As the wars in Central America rage on relentlessly, the Reagan administration is locked in its own heated battle over United States policy toward the region.
The issue: Should Washington be more concerned with defeating the leftist guerrillas in El Salvador and curbing other leftist pressures, or with meeting the region's basic social and economic backwardness?
Each side in the argument pays lip service to the other, but the differing views are becoming more pronounced. It boils down to ''a classic philosophical struggle,'' a State Department insider says.
So intense is the struggle that angry, behind-the-scenes confrontation within the administration is under way. One side wants dramatic results including military victory - and soon. The other is content to follow a slow, often bumpy road toward basic social and economic reforms.
On the sidelines is a Congress whose wary views on becoming too involved in Central America's traumas have little role in the administration debate.
The struggle essentially puts the White House and the State Department on opposite sides over policy. The White House tends to favor quick, dramatic results; the State Department, a slower process.
''We are sharply divided over the policy itself,'' says a key member of the State Department's Latin America team, ''but what is even more troublesome is that we are locked in a divisive fight over who should make Central American policy and then administer it.''
Ultimately, this whole Washington struggle may be as decisive for the future of the embattled region as the actual warfare in El Salvador, Honduras, and Nicaragua.
Some analysts expected that the recent dismissals of Thomas O. Enders, the State Department's top Latin America policymaker, and Deane R. Hinton, US ambassador to El Salvador, would help to resolve the debate. But apparently their departures have intensified it. Both diplomats had urged the US to go slow on military commitments in Central America. They favored negotiations between the conflicting sides, along with a deepening US commitment to basic economic and social reforms.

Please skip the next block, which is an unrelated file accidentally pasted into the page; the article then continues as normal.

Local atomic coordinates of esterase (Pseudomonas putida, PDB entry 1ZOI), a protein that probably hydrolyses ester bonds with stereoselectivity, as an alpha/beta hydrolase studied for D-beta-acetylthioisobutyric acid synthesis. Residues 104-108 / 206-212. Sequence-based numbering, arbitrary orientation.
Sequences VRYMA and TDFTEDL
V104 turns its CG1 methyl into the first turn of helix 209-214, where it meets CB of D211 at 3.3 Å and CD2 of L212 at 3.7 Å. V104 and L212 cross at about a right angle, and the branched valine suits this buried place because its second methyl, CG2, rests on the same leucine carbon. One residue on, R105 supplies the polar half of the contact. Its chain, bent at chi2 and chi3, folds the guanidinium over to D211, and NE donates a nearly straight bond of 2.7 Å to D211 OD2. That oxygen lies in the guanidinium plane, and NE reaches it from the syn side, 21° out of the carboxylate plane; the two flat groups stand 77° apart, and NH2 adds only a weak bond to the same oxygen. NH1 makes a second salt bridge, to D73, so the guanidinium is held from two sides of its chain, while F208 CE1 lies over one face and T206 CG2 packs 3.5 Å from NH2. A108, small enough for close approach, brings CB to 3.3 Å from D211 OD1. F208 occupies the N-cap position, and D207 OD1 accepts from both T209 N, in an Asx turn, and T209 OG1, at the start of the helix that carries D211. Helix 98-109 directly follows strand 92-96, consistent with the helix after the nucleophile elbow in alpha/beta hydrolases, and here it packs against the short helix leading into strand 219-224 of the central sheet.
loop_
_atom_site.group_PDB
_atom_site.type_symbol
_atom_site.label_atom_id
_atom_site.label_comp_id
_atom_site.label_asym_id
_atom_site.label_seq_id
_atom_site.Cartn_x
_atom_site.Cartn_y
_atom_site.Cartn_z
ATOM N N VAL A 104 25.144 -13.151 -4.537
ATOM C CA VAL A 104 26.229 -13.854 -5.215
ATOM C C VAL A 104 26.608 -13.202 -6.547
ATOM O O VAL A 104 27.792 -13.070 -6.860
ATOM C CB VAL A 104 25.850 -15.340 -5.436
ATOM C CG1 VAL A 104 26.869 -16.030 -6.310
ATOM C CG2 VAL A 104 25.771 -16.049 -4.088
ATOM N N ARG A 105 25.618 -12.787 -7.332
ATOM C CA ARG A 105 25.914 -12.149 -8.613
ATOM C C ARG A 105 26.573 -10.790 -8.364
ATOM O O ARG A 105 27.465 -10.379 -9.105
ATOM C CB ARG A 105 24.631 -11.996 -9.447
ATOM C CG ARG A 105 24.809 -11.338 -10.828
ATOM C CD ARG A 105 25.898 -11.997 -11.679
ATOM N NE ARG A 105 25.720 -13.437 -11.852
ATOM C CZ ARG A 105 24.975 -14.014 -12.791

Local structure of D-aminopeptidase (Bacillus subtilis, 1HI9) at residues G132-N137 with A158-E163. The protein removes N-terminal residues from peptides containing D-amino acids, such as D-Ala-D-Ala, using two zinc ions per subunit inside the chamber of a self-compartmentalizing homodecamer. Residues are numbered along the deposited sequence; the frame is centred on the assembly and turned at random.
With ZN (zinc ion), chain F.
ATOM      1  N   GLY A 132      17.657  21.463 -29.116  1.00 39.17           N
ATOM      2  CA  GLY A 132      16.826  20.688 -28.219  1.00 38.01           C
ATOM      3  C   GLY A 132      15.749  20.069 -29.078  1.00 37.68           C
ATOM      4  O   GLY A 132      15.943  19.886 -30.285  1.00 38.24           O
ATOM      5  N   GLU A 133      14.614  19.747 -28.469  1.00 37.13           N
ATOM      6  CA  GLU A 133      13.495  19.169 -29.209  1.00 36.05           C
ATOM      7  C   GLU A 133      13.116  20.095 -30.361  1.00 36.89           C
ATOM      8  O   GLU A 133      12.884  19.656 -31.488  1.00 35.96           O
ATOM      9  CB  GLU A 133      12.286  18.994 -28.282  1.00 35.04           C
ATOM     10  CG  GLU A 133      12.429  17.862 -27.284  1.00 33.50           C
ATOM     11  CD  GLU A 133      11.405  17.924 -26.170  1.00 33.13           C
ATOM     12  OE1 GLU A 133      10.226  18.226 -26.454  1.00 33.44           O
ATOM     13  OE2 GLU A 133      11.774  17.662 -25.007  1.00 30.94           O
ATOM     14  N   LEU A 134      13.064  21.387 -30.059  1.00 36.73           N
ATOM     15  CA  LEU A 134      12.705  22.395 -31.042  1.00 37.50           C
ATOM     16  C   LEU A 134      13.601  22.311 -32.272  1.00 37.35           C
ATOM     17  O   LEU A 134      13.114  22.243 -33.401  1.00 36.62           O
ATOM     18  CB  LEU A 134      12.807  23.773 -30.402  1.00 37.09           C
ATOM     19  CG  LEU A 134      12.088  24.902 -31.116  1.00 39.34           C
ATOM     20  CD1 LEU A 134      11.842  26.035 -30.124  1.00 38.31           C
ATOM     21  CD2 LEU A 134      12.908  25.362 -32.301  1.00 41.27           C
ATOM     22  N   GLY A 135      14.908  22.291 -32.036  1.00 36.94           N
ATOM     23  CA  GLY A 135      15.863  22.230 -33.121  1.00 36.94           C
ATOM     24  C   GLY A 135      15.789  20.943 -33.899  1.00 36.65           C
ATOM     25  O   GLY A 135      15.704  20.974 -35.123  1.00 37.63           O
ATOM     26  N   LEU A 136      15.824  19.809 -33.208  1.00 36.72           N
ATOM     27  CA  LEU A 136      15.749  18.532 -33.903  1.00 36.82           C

There is uneasiness in the State Department over the Enders and Hinton dismissals, for their views were widely supported within the department. Both are career diplomats who are held in high regard by their colleagues.
Mr. Shultz, who earlier had left Central American matters largely to Mr. Enders, has now stepped into the breach. The region has been added to his ''short list of top-priority items,'' a State Department source says.
But Mr. Shultz seems likely to run afoul of William P. Clark, the President's national security adviser, who with US Ambassador to the UN Jeane J. Kirkpatrick is playing an ever-increasing role in calling Central American shots in the White House. Mrs. Kirkpatrick, in the angry assessment of State Department insiders, bypasses State and gives her input on policy directly to the President.
Sometime early this year, insiders say, Mr. Clark began making his weight felt in Central American policymaking. He wants to send more US advisers to the area and orchestrated the commitment of 100 to Honduras to train Salvadoreans. But Clark lost to Shultz over Hinton's replacement. The White House wanted to name Gerald Thomas, a retired admiral who now is ambassador to Guyana. Shultz interceded and got career diplomat Thomas Pickering, ambassador to Nigeria, named to the Salvadorean post.